Monads and more

Remember the Maybe type

data Maybe a = Nothing
| Just a

We know that Maybe is a functor

data Maybe a = Nothing
| Just a

class Functor f where
fmap :: (a -> b) -> f a -> f b

instance Functor Maybe where
fmap _ Nothing = Nothing
fmap f (Just a) = Just (f a)

What does fmap actually mean?

We have a polymorphic type f, and fmap gives us the ability to:

So what's f?

That polymorphic type f was daunting to me when I was learning Haskell.

The easiest easy to begin to think of f is as a "container".

Here is the most basic of containers:

newtype Container a = Container a

instance Functor Container where
fmap f (Container a) = Container (f a)

We can't get any simpler than this, since (being a newtype) it doesn't have a runtime representation at all.

More containers

instance Functor Container where
fmap f (Container a) = Container (f a)

instance Functor Maybe where
fmap _ Nothing = Nothing
fmap f (Just a) = Just (f a)

instance Functor [] where
fmap = map

Having seen these instances, we can now state with some confidence:

In other words, fmap will not turn a Just into a Nothing, or a 3-element list into an empty list, or the like.

Is that it?

As useful as this intuitive picture is, it's actually not general enough.

We'd be making a mistake if we thought we had the whole story now, because the truth is far richer (and stranger).


Let's poke about in ghci:

>> :type not
not :: Bool -> Bool

Remember that the -> symbol is not magic: it's just a type constructor.

Using a notational shortcut, we could rewrite the type above as:

(->) Bool Bool

If we get rid of the concrete types and replace them with polymorphic placeholders, we can write a type signature like this:

(->) a b

More fun with functions

Okay, so we know that this is a function type:


And this is a function that accepts an argument of some type a, and gives a result of some other type b:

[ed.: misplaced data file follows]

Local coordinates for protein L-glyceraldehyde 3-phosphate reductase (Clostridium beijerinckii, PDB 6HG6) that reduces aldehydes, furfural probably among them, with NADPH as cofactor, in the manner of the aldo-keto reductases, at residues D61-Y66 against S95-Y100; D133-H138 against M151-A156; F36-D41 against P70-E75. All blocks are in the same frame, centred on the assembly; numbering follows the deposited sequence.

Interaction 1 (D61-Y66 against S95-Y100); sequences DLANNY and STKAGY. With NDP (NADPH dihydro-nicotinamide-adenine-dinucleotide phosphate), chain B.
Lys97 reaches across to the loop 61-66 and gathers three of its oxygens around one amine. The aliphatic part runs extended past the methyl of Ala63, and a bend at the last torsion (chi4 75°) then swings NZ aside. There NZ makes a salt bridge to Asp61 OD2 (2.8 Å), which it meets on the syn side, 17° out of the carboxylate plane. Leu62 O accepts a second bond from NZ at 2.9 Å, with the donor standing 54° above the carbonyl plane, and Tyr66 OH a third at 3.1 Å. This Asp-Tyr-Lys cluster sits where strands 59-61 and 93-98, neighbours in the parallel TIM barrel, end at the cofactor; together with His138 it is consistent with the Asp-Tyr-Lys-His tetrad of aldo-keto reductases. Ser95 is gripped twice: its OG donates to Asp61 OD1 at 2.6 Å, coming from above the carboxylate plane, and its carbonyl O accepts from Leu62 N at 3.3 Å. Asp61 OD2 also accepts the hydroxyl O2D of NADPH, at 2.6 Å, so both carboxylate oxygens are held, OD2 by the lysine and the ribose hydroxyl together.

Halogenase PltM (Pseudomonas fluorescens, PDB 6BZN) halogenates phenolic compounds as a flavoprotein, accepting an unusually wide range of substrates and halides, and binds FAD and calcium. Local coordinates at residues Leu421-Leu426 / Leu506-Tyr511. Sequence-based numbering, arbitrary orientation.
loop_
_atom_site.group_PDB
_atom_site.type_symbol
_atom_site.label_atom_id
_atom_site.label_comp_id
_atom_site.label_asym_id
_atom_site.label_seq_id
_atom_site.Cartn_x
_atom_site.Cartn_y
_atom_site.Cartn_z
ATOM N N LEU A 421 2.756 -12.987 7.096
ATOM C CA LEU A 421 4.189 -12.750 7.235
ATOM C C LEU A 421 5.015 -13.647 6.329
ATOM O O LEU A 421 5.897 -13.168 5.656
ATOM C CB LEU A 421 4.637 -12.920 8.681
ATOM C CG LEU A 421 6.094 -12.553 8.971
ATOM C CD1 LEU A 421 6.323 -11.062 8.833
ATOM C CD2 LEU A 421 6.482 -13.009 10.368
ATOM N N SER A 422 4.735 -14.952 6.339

(->) a b

So then what's this?

(->) a

Isn't that suggestive?

This type, being a function that accepts an argument of type a, is polymorphic. (Why?)

((->) a)

Which suggests that even though it's surely not a container type, we could write a Functor instance.

instance Functor ((->) a) where
fmap f {- ...what? -}

Stop! Hammer time!

On the whiteboard, let's puzzle through what the Functor instance ought to look like.

instance Functor ((->) a) where
fmap f {- ...what? -}

I hope you haven't peeked ahead!

Because here's that definition we were scrawling on the whiteboard.

instance Functor ((->) a) where
fmap f g = \x -> f (g x)

Which we can simplify to:

instance Functor ((->) a) where
fmap f g = f . g

And again:

instance Functor ((->) a) where
fmap = (.)

Wow. Wow!

Function application is somehow a functor?

I know, right!?

Let's play with that in ghci a bit.

So really, what's a functor?

A functor (in Haskell) is simply a pair of things:

The instance has to obey two simple laws:

fmap id      == id
fmap (f . g) == fmap f . fmap g

As usual with laws, it's up to you as a coder to satisfy the laws with your Functor instances.

The next step

In the Control.Applicative package we'll find another extremely useful typeclass:

class Functor f => Applicative f where

pure :: a -> f a

(<*>) :: f (a -> b) -> f a -> f b

The Applicative class builds on functors to add two very useful new behaviours.

Lifting again

If those definitions feel slippery, remember the signature for fmap:

fmap :: (a -> b) -> f a -> f b

The only difference between fmap and <*> is that <*> starts off with the function wrapped in the type f.

(<*>) :: f (a -> b) -> f a -> f b

This is easiest to follow with a concrete example.

instance Applicative Maybe where
pure = Just

Just f <*> Just a = Just (f a)
_ <*> _ = Nothing

Thinking about constraints

Which of these questions is easier to answer?

By adding more information, we've constrained the possible numbers available to be guessed.

We can loosely carry this line of thinking over to typeclasses:

Function application as an applicative functor

To keep those brains nice and groovy, let's look at how function application lives as an Applicative.

instance Applicative ((->) a) where
pure x = \_ -> x

f <*> g = \x -> f x (g x)

Functor vs Applicative

The Functor class has one method and two laws.

The Applicative class adds two methods and four laws (the laws are simple and intuitive, but I'm not going to describe them).

By appeal to my prior handwaving, the added richness of Applicative comes at a cost:

That richness is appealing though: we'll take it when we can. (But I'm not going to explain why just yet.)

Functor vs Applicative, revisited

An applicative is once again a triple of things: